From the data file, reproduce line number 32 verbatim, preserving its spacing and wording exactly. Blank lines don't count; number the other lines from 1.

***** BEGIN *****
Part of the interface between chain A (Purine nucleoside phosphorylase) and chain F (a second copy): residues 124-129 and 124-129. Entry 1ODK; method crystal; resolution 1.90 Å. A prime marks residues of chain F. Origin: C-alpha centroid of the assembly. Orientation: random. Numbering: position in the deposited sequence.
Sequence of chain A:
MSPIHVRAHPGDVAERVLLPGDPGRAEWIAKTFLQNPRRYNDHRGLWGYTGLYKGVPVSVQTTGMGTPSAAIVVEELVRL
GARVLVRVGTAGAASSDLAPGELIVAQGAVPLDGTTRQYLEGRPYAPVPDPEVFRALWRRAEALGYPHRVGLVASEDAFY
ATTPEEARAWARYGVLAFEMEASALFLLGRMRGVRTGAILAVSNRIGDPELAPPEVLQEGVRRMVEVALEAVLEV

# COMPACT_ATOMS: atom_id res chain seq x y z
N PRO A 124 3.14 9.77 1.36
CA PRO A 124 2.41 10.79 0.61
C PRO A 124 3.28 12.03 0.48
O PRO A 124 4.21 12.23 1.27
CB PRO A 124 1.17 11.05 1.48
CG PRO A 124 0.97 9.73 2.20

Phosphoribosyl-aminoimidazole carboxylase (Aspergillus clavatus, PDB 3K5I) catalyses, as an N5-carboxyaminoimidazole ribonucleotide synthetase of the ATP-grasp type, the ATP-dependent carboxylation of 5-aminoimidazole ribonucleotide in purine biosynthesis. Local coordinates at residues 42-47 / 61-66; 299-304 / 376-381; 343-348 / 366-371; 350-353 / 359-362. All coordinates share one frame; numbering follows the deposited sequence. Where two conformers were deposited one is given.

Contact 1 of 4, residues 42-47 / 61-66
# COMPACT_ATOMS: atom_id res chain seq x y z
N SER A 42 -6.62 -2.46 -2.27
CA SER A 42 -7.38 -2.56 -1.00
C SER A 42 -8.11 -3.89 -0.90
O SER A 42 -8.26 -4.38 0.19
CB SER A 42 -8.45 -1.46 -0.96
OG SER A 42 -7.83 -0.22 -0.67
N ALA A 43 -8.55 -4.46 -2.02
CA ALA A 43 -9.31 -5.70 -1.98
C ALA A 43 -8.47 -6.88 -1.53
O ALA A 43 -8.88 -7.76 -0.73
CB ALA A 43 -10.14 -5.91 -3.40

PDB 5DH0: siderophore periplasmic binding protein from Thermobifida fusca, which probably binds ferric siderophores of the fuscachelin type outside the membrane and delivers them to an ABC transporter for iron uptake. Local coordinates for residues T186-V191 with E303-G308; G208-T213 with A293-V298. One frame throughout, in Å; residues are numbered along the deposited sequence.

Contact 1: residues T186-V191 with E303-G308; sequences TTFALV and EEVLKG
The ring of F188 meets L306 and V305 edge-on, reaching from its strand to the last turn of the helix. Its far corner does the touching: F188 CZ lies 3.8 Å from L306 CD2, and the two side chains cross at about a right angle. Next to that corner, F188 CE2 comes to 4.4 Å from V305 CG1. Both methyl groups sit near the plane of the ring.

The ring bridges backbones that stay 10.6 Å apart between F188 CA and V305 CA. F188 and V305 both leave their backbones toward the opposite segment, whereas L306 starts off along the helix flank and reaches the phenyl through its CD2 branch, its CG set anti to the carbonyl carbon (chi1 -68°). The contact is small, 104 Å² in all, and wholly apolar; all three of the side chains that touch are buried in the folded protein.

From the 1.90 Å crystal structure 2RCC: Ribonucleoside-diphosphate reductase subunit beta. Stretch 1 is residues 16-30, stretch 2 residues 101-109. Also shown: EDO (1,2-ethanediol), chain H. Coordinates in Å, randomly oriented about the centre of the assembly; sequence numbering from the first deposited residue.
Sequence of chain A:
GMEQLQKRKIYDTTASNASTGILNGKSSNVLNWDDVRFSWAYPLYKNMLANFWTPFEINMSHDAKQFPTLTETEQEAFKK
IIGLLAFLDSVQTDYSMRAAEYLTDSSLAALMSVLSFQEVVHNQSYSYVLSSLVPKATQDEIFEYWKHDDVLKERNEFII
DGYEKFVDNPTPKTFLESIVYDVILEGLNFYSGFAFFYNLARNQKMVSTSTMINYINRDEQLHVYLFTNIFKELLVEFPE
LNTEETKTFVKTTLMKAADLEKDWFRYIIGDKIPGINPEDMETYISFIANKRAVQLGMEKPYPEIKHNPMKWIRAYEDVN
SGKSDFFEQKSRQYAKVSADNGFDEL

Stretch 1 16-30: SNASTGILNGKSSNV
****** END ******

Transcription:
Sequence of chain A: